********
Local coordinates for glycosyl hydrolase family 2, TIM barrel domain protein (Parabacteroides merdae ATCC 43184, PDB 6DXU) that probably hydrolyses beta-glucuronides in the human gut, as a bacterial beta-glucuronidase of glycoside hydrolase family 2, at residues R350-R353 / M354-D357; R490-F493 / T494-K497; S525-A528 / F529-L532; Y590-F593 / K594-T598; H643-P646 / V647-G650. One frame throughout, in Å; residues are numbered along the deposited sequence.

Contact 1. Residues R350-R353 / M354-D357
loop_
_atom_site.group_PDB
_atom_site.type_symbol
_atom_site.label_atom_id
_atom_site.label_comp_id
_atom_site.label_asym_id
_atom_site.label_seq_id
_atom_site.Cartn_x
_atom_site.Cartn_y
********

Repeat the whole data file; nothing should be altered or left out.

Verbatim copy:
Local coordinates for glycosyl hydrolase family 2, TIM barrel domain protein (Parabacteroides merdae ATCC 43184, PDB 6DXU) that probably hydrolyses beta-glucuronides in the human gut, as a bacterial beta-glucuronidase of glycoside hydrolase family 2, at residues R350-R353 / M354-D357; R490-F493 / T494-K497; S525-A528 / F529-L532; Y590-F593 / K594-T598; H643-P646 / V647-G650. One frame throughout, in Å; residues are numbered along the deposited sequence.

Contact 1. Residues R350-R353 / M354-D357
loop_
_atom_site.group_PDB
_atom_site.type_symbol
_atom_site.label_atom_id
_atom_site.label_comp_id
_atom_site.label_asym_id
_atom_site.label_seq_id
_atom_site.Cartn_x
_atom_site.Cartn_y